WHAT TO VISIT IN EGYPT?
Are you planning an upcoming trip to Egypt? Or, perhaps, for the sake of knowledge, do you just want to get to know the most beautiful places in the land of the pharaohs?
Our team has prepared for you a selection of 10 places that are absolutely essential for any self-respecting Egyptian getaway!
What to visit in Egypt:
- the temple of Abydos
- The Necropolis of Saqqarah
- The Thistlegorm dive site
- The White Desert
- Abu Simbel
- Siwa Oasis
- The temple of Karnak and the Valley of the Kings
- The Pyramids of Giza
After reading this article, you will have covered a large part of Egypt's cultural heritage.
So let's take a closer look at these 10 places, which are worth 1,000.
10) The temple of Abydos
Your eyes will have the chance to observe the colors of the portraits and hieroglyphics of the temple of Abydos, still vivid after 3 millennia.
The dusty city of Abydos would be uninteresting without the incredible temple at its gates. The temple of Osiris of Abydos is one of the most well preserved artistic treasures of Egypt.
Its walls and columns covered with hieroglyphics and paintings of ancient Egyptian legends are enchanting views. Better yet, your visit will be disconcertingly peaceful because despite its dazzling beauty, it receives few visitors compared to the temples of nearby Luxor.
9) The Necropolis of Saqqarah
The necropolis was the final resting place of the early pharaohs and their subjects before the technology needed to build the Pyramids at Giza was awaited by the ancient Egyptians.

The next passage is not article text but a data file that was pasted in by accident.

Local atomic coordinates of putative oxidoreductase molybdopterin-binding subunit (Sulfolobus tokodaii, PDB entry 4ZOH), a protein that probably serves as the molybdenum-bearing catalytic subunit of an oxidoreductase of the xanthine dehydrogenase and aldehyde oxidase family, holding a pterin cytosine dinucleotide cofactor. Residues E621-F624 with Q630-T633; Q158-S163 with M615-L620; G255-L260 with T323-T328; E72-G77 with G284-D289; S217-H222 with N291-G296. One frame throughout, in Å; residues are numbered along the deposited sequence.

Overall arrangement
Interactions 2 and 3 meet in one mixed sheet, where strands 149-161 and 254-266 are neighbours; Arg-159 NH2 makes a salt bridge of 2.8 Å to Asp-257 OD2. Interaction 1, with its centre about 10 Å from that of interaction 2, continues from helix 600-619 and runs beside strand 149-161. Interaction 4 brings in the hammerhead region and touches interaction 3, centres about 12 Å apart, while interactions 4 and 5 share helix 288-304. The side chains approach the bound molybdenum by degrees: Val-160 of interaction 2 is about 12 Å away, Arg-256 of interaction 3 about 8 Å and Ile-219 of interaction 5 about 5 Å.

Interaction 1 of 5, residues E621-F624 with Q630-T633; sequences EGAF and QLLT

Everyone has heard about the Pyramids of Giza, but they are not the only pyramids Egypt has up its sleeve. One day from Cairo, Saqqarah is the largest necropolis of the pharaohs of the Old Kingdom and shows how the ancient Egyptians advanced their architectural knowledge to finally create a true pyramid.
Here you will discover the experimental ancestors of the Pyramids of Giza: the step pyramid, the curved pyramid, and the red pyramid. The various tombs of the court nobles, whose interior walls are covered with friezes depicting the most intense scenes of Egyptian mythology, only confirm that the site is worth the detour.
8) The Thistlegorm dive site
Exploring the wreck of the Thistlegorm, this huge warship, will be possible after a short half-day training with local guides.
Beneath the surface of the Red Sea lies another world as fascinating as the temples and tombs on dry land.
Among the many offshore coral reefs, there are also a multitude of shipwrecks in the Gulf of Gubal and the Gulf of Aqaba in the Red Sea. Of all the wrecks, the most famous is the Thistlegorm, a British warship of World War II that was on its way to supply British troops when it was sunk by the Germans in 1941.
Today, the site is considered by divers to be one of the top five best underwater wreck dives in the world due to the vast cargo of cars, motorcycles and Second World War memorabilia that you will have the opportunity to discover lying on the sea floor around the wreck but especially when entering the interior of the dark stranded ship.
Whether you are a beginner or an experienced diver, you will leave this dive with an unforgettable memory. So let's meet in Sharm el-Sheikh and Hurghada where the departures of the diving boats to the huge wreck are organized!
7) The White Desert
Chalk mountains in the middle of the desert, impressive isn't it?
Egypt's most bizarre natural wonder is the White Desert, where surrealistically shaped chalk mountains have created what looks like a snowy wonderland amidst arid sand.
The landscapes here resemble those of a science fiction movie, with blindingly white rocks that could be mistaken for icebergs.
For desert fans and adventurers, this is the most unusual playground there is. Those who have had their fill of temples and tombs will appreciate this changing natural landscape.
Qaytbay Fort erected in the 15th century on the ruins of the famous lighthouse of Alexandria.